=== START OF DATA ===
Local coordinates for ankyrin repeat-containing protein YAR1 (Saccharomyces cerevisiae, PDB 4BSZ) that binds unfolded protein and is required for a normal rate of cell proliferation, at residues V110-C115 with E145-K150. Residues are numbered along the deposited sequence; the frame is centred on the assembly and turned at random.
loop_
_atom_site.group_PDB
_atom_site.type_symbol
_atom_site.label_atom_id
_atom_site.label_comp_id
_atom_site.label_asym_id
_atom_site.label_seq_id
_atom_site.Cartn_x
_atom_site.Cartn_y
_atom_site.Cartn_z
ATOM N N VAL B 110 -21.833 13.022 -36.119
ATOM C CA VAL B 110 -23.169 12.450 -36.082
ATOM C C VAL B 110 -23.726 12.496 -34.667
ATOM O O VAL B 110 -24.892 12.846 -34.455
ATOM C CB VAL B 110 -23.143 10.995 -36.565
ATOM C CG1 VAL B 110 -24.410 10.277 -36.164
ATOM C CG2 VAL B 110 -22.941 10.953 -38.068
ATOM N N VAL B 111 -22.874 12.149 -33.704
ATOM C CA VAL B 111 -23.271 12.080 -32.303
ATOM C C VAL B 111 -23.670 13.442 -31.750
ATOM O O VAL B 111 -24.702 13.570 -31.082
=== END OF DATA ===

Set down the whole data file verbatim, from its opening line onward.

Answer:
Local coordinates for ankyrin repeat-containing protein YAR1 (Saccharomyces cerevisiae, PDB 4BSZ) that binds unfolded protein and is required for a normal rate of cell proliferation, at residues V110-C115 with E145-K150. Residues are numbered along the deposited sequence; the frame is centred on the assembly and turned at random.
loop_
_atom_site.group_PDB
_atom_site.type_symbol
_atom_site.label_atom_id
_atom_site.label_comp_id
_atom_site.label_asym_id
_atom_site.label_seq_id
_atom_site.Cartn_x
_atom_site.Cartn_y
_atom_site.Cartn_z
ATOM N N VAL B 110 -21.833 13.022 -36.119
ATOM C CA VAL B 110 -23.169 12.450 -36.082
ATOM C C VAL B 110 -23.726 12.496 -34.667
ATOM O O VAL B 110 -24.892 12.846 -34.455
ATOM C CB VAL B 110 -23.143 10.995 -36.565
ATOM C CG1 VAL B 110 -24.410 10.277 -36.164
ATOM C CG2 VAL B 110 -22.941 10.953 -38.068
ATOM N N VAL B 111 -22.874 12.149 -33.704
ATOM C CA VAL B 111 -23.271 12.080 -32.303
ATOM C C VAL B 111 -23.670 13.442 -31.750
ATOM O O VAL B 111 -24.702 13.570 -31.082